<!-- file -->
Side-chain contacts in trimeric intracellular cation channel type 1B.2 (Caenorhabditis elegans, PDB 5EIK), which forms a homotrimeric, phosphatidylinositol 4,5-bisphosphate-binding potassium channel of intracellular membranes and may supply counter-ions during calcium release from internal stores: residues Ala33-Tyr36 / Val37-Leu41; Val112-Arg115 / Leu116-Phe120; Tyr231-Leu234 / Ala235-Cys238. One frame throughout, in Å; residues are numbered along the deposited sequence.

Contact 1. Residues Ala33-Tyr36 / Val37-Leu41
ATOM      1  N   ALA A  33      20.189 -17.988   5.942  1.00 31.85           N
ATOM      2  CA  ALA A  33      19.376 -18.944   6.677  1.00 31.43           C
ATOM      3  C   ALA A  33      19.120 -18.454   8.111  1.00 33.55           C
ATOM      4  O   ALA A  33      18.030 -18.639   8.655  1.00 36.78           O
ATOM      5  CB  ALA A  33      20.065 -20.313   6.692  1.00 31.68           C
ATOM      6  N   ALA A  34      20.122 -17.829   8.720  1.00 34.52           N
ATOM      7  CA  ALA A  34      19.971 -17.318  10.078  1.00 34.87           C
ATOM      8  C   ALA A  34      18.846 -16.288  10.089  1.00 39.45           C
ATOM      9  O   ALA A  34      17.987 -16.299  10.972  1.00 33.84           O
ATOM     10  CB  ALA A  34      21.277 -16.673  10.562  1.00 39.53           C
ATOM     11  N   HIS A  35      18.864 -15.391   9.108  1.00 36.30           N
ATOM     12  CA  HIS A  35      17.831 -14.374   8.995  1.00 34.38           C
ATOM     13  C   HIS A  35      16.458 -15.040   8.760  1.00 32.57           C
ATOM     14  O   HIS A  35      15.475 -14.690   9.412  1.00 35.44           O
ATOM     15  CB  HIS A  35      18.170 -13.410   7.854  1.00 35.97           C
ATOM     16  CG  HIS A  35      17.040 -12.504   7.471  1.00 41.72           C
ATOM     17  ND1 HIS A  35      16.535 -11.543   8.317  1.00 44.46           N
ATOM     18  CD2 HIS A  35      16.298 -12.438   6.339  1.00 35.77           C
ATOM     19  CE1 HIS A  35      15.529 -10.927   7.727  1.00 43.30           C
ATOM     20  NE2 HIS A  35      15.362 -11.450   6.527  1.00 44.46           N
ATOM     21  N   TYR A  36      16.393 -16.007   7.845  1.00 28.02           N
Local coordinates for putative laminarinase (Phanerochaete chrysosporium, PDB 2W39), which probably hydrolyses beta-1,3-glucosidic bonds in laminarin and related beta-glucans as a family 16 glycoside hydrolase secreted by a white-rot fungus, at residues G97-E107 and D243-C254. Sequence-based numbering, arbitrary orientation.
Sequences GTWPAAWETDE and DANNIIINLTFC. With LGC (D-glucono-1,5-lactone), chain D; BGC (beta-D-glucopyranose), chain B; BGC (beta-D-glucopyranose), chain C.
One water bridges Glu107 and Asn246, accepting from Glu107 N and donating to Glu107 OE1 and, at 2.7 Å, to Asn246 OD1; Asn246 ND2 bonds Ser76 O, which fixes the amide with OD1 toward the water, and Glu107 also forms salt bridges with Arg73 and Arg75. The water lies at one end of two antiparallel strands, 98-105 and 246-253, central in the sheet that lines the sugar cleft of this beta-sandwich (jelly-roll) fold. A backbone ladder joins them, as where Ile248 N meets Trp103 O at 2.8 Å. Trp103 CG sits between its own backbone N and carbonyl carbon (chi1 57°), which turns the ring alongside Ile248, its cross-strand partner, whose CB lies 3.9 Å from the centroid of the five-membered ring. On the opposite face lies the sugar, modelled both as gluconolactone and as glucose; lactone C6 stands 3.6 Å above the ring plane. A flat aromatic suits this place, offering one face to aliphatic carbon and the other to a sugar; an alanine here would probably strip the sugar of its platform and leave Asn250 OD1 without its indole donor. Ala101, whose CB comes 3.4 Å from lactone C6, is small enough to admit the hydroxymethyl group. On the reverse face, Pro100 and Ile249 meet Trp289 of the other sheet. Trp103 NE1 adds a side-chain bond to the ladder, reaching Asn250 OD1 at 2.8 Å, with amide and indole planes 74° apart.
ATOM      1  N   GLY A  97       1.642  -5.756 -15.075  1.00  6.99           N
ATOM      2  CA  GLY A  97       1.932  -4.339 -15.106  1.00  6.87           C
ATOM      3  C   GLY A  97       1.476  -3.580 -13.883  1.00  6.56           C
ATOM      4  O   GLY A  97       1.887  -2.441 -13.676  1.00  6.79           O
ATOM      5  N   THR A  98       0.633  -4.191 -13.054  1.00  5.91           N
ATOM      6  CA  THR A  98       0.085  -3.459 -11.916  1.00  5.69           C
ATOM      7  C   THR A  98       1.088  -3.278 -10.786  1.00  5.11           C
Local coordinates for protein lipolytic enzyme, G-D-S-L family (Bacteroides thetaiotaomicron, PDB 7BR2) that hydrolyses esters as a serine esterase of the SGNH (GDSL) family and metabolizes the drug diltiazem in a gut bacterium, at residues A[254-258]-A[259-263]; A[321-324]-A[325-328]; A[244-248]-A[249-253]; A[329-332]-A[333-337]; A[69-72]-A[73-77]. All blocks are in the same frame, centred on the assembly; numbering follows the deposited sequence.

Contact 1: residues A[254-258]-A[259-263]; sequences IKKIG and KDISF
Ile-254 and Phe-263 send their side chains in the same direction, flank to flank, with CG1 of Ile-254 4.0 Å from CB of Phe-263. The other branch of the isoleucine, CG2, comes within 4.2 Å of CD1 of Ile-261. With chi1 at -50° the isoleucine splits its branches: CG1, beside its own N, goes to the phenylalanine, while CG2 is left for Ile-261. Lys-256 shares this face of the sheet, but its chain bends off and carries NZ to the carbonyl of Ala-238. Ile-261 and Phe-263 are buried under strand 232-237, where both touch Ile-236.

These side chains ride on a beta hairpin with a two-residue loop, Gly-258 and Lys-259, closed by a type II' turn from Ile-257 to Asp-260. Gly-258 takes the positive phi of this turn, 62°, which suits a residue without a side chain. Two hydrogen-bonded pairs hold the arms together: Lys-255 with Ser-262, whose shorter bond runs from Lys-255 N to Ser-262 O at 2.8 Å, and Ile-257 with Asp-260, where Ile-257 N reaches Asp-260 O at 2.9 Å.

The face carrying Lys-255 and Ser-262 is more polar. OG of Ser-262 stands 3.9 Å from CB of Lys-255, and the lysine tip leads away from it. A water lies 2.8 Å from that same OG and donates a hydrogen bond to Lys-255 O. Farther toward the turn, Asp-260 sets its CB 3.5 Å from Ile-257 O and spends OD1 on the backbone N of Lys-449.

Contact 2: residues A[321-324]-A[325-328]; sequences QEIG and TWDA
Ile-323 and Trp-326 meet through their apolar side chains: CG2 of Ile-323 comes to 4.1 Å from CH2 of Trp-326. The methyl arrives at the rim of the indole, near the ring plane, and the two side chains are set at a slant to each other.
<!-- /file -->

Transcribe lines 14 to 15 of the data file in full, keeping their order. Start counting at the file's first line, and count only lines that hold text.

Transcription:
ATOM     12  CA  HIS A  35      17.831 -14.374   8.995  1.00 34.38           C
ATOM     13  C   HIS A  35      16.458 -15.040   8.760  1.00 32.57           C